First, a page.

Thanks to BBC Radio 4 and jeremyirons.net, I am happy to present T.S. Eliot’s “The Waste Land,” featuring Jeremy Irons and Eileen Atkins. (The recording has some introductory material that attempts to set Eliot’s work in appropriate historical context; the recitation itself begins around the 16-minute mark).
Fantastic stuff, that. And not just because I’d happily listen to Scar reading the proverbial phonebook. It’s fantastic because it reminds me of the only thing that helped Eliot make an ounce of sense to me.
A few years after I’d read “The Waste Land” for the first time, one of my former college professors gave a lecture on Eliot and his poetry, and did more for my understanding of Eliot in an hour and a half than countless months exhausted on its dense references and allusions could ever have done. (Only Hegel’s “Phenomenology of the Mind” left me feeling more clueless than “The Waste Land” after a first read.)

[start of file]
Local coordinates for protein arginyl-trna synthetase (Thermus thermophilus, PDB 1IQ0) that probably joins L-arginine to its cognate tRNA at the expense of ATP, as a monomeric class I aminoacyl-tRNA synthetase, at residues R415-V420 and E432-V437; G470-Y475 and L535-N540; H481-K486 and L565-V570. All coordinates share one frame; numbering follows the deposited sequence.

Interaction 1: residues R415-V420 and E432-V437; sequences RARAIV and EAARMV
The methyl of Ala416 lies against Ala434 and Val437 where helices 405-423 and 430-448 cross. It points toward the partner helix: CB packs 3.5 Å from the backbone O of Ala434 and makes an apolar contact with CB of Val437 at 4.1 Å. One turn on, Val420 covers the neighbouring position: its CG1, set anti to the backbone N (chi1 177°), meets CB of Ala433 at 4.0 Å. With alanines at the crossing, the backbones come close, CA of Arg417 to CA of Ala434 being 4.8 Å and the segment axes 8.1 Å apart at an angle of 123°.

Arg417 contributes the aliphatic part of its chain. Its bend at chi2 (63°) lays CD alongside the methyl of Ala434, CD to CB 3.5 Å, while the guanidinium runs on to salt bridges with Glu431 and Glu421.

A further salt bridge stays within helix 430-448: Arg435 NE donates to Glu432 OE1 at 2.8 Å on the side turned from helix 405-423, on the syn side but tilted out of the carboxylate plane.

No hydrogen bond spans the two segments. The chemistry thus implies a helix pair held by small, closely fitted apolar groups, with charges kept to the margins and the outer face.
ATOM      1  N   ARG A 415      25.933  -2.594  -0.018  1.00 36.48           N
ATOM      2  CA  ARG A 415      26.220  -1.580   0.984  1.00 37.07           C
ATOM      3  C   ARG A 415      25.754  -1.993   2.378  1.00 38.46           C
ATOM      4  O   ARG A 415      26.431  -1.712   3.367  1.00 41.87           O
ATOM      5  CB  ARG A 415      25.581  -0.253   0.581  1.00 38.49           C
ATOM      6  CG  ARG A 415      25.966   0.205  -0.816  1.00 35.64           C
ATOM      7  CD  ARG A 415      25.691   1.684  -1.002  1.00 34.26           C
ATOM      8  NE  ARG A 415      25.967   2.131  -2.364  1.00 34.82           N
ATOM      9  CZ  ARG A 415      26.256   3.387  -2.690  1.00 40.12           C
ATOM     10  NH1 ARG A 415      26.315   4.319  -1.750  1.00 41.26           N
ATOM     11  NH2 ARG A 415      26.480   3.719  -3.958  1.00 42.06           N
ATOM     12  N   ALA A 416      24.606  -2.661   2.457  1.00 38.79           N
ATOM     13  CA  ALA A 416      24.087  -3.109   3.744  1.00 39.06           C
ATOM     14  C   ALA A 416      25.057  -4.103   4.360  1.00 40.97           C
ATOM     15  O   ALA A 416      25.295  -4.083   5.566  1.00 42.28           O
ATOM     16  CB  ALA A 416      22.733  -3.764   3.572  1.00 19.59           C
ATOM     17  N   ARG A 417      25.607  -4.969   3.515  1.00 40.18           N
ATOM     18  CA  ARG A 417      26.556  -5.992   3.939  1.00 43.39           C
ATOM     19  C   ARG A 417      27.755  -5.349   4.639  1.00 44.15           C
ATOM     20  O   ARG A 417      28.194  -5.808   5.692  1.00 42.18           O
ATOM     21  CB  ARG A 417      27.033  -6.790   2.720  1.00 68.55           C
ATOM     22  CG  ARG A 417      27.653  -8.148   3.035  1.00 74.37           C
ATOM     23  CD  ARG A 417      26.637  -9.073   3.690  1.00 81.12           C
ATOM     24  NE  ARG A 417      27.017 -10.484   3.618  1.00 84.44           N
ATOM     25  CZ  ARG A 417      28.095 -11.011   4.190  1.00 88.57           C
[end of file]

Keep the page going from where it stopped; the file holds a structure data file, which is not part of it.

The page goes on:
This seismic shift came from the simple fact that he did not begin his lecture by “setting the appropriate historical context” for the poems, or by wading directly into their exhaustive dissection. He simply recited them — wonderfully and with an obvious appreciation (even affection) for them as words instead of just ideas. And I felt like I was hearing them for the first time. (I still vividly remember his recitation of the opening stanzas of “What the Thunder Said.” They didn’t just “say” dry; they sounded dry. By reading them silently to myself, I’d skipped that “hearing” step entirely.)
Hearing his works recited was a sea change for me. And while I’d stop just short of saying I understand as well Eliot (or my professor) might wish — and by “just short,” I mean “miles and miles and miles from comprehension” — my ability to understand and appreciate them increased exponentially. Irons’ voice bolsters that even further.
Bonus: The man himself reads his “Four Quartets.”
Double Bonus: This is a completely different “Waste Land,” but fascinating in its own right.